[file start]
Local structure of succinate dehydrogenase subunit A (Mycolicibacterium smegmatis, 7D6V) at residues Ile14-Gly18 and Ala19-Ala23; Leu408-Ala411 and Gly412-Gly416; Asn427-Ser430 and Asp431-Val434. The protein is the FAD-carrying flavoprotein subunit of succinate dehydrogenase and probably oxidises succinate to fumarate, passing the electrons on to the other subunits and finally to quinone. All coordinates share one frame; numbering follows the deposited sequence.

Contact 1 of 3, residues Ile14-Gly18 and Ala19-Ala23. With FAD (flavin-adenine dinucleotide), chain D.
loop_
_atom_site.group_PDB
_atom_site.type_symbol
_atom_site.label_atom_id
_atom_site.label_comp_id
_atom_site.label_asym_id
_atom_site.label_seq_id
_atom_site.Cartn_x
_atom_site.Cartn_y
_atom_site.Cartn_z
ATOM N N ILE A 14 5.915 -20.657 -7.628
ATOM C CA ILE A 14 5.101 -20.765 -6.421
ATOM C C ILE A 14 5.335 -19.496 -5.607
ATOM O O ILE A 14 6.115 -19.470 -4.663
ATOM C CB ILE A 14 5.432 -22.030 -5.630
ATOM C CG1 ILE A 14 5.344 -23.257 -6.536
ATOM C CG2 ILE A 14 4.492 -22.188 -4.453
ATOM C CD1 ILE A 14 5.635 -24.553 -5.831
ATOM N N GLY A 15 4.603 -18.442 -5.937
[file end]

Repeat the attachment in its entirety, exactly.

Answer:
Local structure of succinate dehydrogenase subunit A (Mycolicibacterium smegmatis, 7D6V) at residues Ile14-Gly18 and Ala19-Ala23; Leu408-Ala411 and Gly412-Gly416; Asn427-Ser430 and Asp431-Val434. The protein is the FAD-carrying flavoprotein subunit of succinate dehydrogenase and probably oxidises succinate to fumarate, passing the electrons on to the other subunits and finally to quinone. All coordinates share one frame; numbering follows the deposited sequence.

Contact 1 of 3, residues Ile14-Gly18 and Ala19-Ala23. With FAD (flavin-adenine dinucleotide), chain D.
loop_
_atom_site.group_PDB
_atom_site.type_symbol
_atom_site.label_atom_id
_atom_site.label_comp_id
_atom_site.label_asym_id
_atom_site.label_seq_id
_atom_site.Cartn_x
_atom_site.Cartn_y
_atom_site.Cartn_z
ATOM N N ILE A 14 5.915 -20.657 -7.628
ATOM C CA ILE A 14 5.101 -20.765 -6.421
ATOM C C ILE A 14 5.335 -19.496 -5.607
ATOM O O ILE A 14 6.115 -19.470 -4.663
ATOM C CB ILE A 14 5.432 -22.030 -5.630
ATOM C CG1 ILE A 14 5.344 -23.257 -6.536
ATOM C CG2 ILE A 14 4.492 -22.188 -4.453
ATOM C CD1 ILE A 14 5.635 -24.553 -5.831
ATOM N N GLY A 15 4.603 -18.442 -5.937